During last night’s presidential debate, Romney touted Massachusetts’s public schools as being “the best” in the nation.

Well, there is no free lunch! Education spending made up a fifth of Massachusetts’ total state spending back when Romney was governor. This is spending is on par with most other New England states.

You can view the spending of any state (or county) as an interactive graph at Govistics.com for free. Here’s some examples:

We here at Govistics are dedicated to communicating complex government data to the public, in a meaningful, actionable manner.

And so we are incredibly proud to announce that Govistics took the Digital Rochester 2012 GREAT Award for Communication Technology.

 “Digital Rochester announces winners of GREAT awards”

–  The Rochester Democrat & Chronicle

In 2009, the New York State lotto collected $150 per capita in revenue, making it one of the highest grossing state lottos in the nation.

With its iconic branding and ubiquitous opportunities to buy, New Yorkers apparently find it hard to resist trying their luck.  Hey, you never know, right?

For more, visit http://www.govistics.com/NY, and click on the “Revenue” button in the left hand column.

Chicago’s elevated trains maybe more iconic, but O’Hare Airport is much more costly for the city to maintain. Only 4% of Chicago’s 2009 transportation spending was allocated to mass transit, while 64% of it went toward maintenance of air facilities.

Every year, inaccurate or fraudulent property tax filings cost New York City millions in lost revenues.  A new court ruling may better arm the city to enforce its tax code and make sure the proper amounts are collected.

Using Govistics, we can easily see property taxes make up 40% of NYC’s total tax revenues (chart 1).  And with tax revenues representing 45% of the city’s total revenues (chart 2), we’re left with about a fifth of NYC’s current income coming from property taxes alone already!

If better enforcement results in higher collection rates, this could be a major boon to the Big Apple’s coffers.

Over the past decade, tax revenues in Gold Bar, WA have grown well above the rate of inflation.  And it looks like things may be about to get even worse….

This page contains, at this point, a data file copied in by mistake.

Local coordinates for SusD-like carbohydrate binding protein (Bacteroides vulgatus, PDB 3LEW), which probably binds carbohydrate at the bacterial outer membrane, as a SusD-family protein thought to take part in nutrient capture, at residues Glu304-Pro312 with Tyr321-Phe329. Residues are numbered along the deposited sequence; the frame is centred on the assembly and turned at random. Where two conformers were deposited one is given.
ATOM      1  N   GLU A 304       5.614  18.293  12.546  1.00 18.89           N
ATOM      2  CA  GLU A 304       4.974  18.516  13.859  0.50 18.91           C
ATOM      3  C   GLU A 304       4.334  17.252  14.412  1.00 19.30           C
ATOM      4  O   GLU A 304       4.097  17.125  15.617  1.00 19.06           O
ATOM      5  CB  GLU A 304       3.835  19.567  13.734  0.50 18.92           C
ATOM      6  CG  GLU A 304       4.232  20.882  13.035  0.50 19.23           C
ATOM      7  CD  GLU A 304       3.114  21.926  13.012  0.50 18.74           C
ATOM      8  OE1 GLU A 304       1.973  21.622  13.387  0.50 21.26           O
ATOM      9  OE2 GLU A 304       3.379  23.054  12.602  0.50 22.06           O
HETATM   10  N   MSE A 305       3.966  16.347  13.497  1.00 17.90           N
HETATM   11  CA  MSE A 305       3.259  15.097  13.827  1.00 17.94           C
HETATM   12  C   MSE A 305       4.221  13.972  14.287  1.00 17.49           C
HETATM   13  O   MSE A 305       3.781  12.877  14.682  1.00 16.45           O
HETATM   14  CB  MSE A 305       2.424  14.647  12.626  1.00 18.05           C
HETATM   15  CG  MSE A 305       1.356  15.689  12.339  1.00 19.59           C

“Lawsuit-plagued Washington town mulls tax increase, not dissolution,” By Laura L. Myers, Reuters, 7/17/12

Chicago’s City Hall and the Cook County government plan to consolidate some services and spending, anticipating combined savings of $33.4 million.

Much of the savings will be attributable to workforce reductions.

Visit http://www.govistics.com/IL/COOK and click on “EMPLOYMENT” and/or “PAYROLL” (on the left) to learn more about Cook County’s employees – how many there are, what they do, and what they are paid.

City, county say $33.4 million to be saved through cooperation,” By Kristen Mack, Chicago Tribune, 7/2/12

Conventional wisdom states that the greatest cost incurred by an institution will typically be its payroll. Fire departments, despite their high expenditures on equipment and insurances, appear to be no exception.

The top chart shows total fire department spending across 10 cities. The bottom shows those same cities’ payroll total. Both charts are expressed in per capita figures.

Flint MI, and Modesto CA spent half of fire budget on payroll, the lowest ratio of this set. Providence RI and Syracuse NY on the other hand expended over 90% of their fire budget paying their employees.

In 2005, Hurricane Katrina forever altered the face of New Orleans – physically, culturally and demographically.

The data strikingly demonstrates changes the Big Easy has undergone since the disaster.  Using Govistics’ “Trend” tool, we can clearly see the population of New Orleans being cut nearly in half in Katrina’s wake.

The city’s population is rebounding…but at a crawling pace.

At a quick glance, it looks like the City of Cambridge’s (MA) TOTAL SPENDING (1) has grown rapidly over the past decade.  But if we break this spending into its individual components, we see a much more nuanced story.

For example, using Govistics’ “Trend” tools we find the city’s spending on highway services (2) has grown dramatically; fire expenditures (3) have merely kept pace with inflation; and public welfare (4) has significantly fallen.  Another great example of how Govistics allows users to dig below the top-line numbers and track what’s really happening!